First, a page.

• (n) Trolley cables come up in hilly areas to cart apples from one hillock to other and vigilance is required to look for the same. Kindly intimate other operators in your area of operations about the existence of such hazards and mark them on maps.
  • (o) Operations in snow bound areas require special skill levels, Special briefing and training is essential for safe operations in these areas. Snow blindness (white out),blowing snow during pick up, hover and sit down, skids/wheels getting stuck in snow, slippery conditions while on snow or melting of snow during long hours of operations and disorientation(White out) are some of the aspects which need to be taken into account for snow bound area
  • (p) Ice formation at high altitudes is a serious hazard. Anti icing measures like serviceable and available ice detectors, heating elements, need for frequent movement of controls to prevent jamming of controls due ice formation, knowledge about freezing level and potential of ice formation are some of the areas requiring attention of the operators.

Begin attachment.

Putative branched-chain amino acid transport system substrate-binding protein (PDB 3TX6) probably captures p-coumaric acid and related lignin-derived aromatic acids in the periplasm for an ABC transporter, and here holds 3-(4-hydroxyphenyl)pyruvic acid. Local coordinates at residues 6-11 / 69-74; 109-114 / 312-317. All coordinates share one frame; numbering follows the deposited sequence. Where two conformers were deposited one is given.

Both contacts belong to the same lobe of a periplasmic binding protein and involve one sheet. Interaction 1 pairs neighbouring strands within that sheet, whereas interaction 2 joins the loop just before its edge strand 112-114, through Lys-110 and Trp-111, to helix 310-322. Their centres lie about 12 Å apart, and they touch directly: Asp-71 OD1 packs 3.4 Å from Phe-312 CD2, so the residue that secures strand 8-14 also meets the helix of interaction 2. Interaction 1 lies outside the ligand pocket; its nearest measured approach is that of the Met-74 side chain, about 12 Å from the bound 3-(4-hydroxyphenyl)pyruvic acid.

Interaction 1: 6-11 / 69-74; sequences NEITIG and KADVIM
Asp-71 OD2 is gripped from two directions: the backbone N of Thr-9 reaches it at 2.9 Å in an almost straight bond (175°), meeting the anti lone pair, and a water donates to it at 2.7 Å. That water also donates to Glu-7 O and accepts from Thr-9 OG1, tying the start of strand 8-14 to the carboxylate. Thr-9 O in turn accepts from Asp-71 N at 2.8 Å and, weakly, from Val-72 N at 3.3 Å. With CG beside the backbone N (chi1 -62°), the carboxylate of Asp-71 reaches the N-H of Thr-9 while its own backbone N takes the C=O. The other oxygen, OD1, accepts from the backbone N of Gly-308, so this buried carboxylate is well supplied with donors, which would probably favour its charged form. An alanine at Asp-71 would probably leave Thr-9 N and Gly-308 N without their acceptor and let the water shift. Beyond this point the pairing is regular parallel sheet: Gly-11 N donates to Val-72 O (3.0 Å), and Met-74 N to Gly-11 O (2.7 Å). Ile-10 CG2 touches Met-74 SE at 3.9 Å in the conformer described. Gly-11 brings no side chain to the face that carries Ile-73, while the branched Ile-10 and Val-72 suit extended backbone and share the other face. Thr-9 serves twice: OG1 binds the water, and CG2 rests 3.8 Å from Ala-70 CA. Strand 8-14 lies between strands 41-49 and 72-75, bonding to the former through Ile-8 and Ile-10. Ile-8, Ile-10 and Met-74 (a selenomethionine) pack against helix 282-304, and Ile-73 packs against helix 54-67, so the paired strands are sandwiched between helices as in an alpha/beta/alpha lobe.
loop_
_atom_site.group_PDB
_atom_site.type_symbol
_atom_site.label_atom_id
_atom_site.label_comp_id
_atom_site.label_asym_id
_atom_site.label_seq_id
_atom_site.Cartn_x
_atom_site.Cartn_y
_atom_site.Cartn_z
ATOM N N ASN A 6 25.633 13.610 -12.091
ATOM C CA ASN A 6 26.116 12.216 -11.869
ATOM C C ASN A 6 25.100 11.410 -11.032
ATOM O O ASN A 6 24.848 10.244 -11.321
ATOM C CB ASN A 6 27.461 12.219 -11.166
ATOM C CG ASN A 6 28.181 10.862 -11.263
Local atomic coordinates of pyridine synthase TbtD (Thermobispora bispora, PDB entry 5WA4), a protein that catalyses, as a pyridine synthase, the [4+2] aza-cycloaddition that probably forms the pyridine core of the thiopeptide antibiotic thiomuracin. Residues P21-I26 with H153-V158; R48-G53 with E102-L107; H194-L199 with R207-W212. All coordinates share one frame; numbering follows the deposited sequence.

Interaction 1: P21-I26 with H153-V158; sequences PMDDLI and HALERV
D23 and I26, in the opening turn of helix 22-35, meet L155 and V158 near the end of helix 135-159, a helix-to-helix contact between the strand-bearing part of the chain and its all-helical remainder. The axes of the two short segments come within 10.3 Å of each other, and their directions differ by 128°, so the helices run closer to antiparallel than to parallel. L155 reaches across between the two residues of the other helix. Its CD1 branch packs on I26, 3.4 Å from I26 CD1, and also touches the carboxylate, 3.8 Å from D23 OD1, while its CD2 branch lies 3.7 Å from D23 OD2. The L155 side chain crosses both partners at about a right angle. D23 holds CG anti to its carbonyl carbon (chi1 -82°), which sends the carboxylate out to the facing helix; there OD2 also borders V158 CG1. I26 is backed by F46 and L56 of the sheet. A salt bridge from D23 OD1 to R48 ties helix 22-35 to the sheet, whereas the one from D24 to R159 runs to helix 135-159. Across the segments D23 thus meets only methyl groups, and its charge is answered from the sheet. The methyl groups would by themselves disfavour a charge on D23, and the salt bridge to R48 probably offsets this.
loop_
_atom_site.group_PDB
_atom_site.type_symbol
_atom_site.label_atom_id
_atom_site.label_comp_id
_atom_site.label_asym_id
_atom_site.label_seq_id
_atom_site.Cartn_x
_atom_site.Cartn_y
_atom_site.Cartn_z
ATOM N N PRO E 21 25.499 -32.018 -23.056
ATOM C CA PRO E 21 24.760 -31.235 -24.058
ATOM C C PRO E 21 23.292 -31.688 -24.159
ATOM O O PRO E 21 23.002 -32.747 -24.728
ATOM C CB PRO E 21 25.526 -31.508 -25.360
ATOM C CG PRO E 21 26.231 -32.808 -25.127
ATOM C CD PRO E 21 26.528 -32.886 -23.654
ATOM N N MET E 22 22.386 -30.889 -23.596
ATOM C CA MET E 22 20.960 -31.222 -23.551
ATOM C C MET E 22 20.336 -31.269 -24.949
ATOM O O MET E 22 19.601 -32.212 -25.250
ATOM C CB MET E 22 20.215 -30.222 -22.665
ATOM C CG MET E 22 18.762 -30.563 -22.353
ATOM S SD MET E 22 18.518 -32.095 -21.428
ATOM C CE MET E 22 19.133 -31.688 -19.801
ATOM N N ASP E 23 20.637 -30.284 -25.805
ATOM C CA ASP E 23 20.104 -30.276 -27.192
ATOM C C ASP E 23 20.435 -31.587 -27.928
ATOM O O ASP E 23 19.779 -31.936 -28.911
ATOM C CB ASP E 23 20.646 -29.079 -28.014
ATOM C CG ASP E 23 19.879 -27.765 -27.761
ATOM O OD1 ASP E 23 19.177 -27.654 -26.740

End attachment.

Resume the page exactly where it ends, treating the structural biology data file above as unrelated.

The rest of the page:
• (q) For helicopters,before take off at high altitudes, ensure that the main, tail rotor blades and other surface areas are free of ice formation.
  • (r) Check the manufacturer’s instructions about adding anti –icing additives in the fuel and use proper additive as required.
  • (s) Check and ensure the serviceability of wind screen wipers,pitot heaters. Do not forget to switch on pitot heaters whenever required and switching them off on landing.
  • (t) Be aware that snow fall can change the appearance of the terrain and perspective during navigation and takeoff/landing.
  • (u) Batteries need to be maintained properly and protected during night from extreme cold temperatures by wrapping in blankets etc particularly for helicopters.
  • (v) Cracking of various seals can take place and must be checked periodically.
  • (w) Regular ground runs should be given at periodic intervals.
  • (x) Engineer and technicians should be told to ensure thoroughness during their maintenance and servicing activities. Tendency to take short cuts due to very cold temperatures should be highlighted and avoided.
  • (y) Low light conditions during winter months may result in minor cracks or other small defects getting overlooked. Ensure adequate lighting for servicing and maintenance work.